Although originally large parts of MINUSMA’s civilian component were meant to be deployed in the field, logistical and security reasons have prevented this from happening. Currently, large parts of the civilian component are concentrated in Bamako. This has as an advantage easier communication with the central government, and it facilitates the institution-building side of the mandate.
However, the Mission might not be able to completely decentralise, as that could exacerbate negative public perceptions in the South of the Mission being partial, in favour of rebel forces, and unwilling to deal with terrorism.
To concentrate on the North, the Centre, or both?
Originally, MINUSMA was set up to deal with the conflict in the North. Over the past two years, the conflict has intensified in the central regions of the country. For several reasons, the Centre requires attention. First and foremost, the protection of civilians requires the Mission to deploy there actively. MINUSMA could conduct patrols in rural hardto-access areas where civilians are in dire need of security guarantees, and more could be done to ensure the FAMA can deploy a more permanent but non-predatory presence in these areas that are difficult to access.
MINUSMA could conduct patrols in rural hardto-access areas where civilians are in dire need of security guarantees
On the other hand, attention to the central regions requires resources. For security reasons, troop-contributing countries hesitate to send their troops to the Centre. Moreover, given the current budgetary and resource limitations, if more attention is paid to the central regions, gains made in the North may be lost. Although some progress has been made in the North, it is likely too early to drawdown.
To link with the government, or not?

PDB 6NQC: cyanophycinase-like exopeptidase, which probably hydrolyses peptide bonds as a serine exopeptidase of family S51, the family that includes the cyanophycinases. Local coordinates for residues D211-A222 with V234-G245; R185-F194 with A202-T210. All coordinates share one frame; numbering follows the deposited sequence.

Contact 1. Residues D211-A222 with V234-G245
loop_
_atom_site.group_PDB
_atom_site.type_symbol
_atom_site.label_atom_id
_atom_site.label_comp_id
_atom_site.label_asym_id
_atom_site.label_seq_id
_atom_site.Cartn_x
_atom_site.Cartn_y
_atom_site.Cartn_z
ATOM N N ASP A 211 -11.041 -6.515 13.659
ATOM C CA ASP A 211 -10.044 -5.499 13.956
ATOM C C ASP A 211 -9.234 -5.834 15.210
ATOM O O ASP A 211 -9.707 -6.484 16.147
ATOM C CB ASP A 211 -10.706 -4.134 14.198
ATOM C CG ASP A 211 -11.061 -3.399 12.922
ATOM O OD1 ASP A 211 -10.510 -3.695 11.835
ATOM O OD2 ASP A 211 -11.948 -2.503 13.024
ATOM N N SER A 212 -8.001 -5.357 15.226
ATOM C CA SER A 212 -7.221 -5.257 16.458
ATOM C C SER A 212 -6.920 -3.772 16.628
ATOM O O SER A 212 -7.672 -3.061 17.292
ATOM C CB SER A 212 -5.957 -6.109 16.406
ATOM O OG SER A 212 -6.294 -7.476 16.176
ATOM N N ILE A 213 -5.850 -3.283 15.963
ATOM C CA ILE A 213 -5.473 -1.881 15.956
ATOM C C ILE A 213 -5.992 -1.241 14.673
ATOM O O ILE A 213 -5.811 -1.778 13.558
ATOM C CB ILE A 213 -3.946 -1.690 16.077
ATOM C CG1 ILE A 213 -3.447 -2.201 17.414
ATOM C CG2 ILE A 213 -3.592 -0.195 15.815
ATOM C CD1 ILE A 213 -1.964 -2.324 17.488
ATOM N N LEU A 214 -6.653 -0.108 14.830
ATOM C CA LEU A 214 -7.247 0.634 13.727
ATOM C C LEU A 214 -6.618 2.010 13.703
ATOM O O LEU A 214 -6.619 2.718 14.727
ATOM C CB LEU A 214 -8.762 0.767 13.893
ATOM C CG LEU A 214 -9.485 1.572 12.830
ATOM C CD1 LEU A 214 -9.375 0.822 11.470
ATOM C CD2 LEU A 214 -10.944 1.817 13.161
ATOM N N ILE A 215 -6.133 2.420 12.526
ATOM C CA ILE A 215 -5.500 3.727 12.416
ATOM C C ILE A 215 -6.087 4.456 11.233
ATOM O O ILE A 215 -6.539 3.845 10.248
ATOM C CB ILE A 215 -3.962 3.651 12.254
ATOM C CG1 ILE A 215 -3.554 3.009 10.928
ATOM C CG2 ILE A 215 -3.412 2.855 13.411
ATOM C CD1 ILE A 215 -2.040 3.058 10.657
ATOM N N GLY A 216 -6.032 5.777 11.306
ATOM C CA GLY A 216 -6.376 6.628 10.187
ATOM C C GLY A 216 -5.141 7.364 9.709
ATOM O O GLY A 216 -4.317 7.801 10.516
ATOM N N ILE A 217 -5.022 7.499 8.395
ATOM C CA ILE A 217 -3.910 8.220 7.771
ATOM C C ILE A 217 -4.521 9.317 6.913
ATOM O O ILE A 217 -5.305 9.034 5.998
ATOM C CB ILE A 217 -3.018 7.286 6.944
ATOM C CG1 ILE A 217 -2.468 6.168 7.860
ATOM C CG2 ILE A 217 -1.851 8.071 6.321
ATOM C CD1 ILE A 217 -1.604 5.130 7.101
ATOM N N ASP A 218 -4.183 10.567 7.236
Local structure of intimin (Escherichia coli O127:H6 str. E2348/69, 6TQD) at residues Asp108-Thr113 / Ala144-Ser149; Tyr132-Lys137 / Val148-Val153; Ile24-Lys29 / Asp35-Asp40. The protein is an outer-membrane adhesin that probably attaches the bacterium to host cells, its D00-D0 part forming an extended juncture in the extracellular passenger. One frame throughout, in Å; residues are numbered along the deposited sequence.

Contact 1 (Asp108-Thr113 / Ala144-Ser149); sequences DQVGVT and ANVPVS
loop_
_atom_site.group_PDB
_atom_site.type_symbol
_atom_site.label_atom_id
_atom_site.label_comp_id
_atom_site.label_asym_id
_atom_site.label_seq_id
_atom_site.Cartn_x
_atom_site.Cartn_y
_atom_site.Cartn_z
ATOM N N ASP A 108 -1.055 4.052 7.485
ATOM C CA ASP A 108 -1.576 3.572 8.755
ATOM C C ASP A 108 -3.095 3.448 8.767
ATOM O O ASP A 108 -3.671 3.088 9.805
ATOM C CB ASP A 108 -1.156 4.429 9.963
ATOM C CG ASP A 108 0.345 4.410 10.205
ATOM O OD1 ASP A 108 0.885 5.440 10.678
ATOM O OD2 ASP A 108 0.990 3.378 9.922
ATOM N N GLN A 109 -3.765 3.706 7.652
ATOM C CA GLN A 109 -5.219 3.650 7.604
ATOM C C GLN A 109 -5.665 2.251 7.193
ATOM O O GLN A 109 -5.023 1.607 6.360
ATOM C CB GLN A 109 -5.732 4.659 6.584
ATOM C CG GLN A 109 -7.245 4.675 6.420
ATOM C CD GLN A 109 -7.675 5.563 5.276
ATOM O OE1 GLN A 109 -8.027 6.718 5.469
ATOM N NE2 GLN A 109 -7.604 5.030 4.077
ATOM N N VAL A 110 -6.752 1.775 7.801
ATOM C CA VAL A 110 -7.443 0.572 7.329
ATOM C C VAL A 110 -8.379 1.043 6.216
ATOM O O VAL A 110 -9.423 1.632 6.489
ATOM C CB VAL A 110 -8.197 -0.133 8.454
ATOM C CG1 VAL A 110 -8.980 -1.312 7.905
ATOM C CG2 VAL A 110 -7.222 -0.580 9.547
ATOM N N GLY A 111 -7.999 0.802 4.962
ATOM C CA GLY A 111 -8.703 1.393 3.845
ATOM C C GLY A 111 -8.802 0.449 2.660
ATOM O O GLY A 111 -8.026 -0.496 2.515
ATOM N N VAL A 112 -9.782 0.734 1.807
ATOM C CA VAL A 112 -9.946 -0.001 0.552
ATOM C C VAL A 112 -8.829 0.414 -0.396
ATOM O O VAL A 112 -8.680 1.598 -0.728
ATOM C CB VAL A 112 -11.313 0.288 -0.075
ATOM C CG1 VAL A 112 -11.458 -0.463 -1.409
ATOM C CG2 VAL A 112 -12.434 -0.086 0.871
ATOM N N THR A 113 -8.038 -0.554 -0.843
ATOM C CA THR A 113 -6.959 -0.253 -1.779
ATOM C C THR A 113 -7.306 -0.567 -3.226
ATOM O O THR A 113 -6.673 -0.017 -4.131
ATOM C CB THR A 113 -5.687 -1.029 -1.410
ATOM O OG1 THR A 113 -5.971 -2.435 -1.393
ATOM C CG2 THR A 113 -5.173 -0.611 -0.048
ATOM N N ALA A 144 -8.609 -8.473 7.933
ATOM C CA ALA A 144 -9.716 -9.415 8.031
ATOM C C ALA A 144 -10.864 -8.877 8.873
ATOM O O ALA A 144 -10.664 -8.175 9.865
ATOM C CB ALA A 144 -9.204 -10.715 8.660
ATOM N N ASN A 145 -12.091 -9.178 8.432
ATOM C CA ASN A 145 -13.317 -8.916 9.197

MINUSMA’s current strategic aim is to restore and extend state authority throughout Mali’s national territory. This task, like MINUSMA’s supportive role for the JF-G5S, is at times at odds with the Mission’s good offices, confidence-building and facilitation tasks that are required to support dialogue, reconciliation and social cohesion within the context of the implementation of the Algiers Agreement. The latter tasks require impartiality, which is lost by linking the Mission with the current government.
The challenge is that support for the national government and its security sector is required to overcome one structural cause of instability in Mali – state weakness. However, in the absence of sufficient human rights due diligence, legitimacy and inclusivity, it may further contribute to another cause of instability.
To support counter-terrorism and stabilisation, or go back to basics?
The Malian government and, by proxy, international counter-terrorism support, insufficiently distinguishes between jihadism and the legitimate concerns of sections of the Malian population. These grievances are, in turn, exploited by ‘terrorist’ actors. This has amplified inter-communal violence, further radicalised parts of the population, and led to mass internal displacement. The complex Malian situation places the Mission in difficult situations in which the choices that have to be made are not binary or clear cut. At the same time, returning to political tasks alone may risk further destabilisation of the country and potentially the whole Sahel-West African region.
STRATEGIC POLICY OPTIONS
As a result of these strategic policy dilemmas, a number of strategic policy options are conceivable. The Brahimi report states that the Secretariat ‘must tell the Security Council what it needs to know, not what it wants to hear.’ This responsibility extends to analysts. The section below endeavours to do this.
- Drawdown and possible continuation as a political mission
Drawing down the military force and concentrating on the civilian component appears to be the most cost-effective solution in the short run. However, the risk and serious consequences of the North breaking away, or of a collapse of the Malian state affecting the broader region, should be enough to drop this option. In the absence of its military presence, MINUSMA is probably less able to continue its military and civilian confidence-building role, particularly in the North, and with regard to the peace process. Moreover, a military drawdown would signal a lack of interest from the international community in the developments in Mali, would give momentum to those forces that want to continue the conflict, and would undo the current peace dividend.
- Continuation as a peacekeeping and stabilisation operation
This is the most likely option, and there are several variations of this scenario, depending on the regional focus of the Mission, the resources available, and the extent of decentralisation of the civilian component.
Focus on the North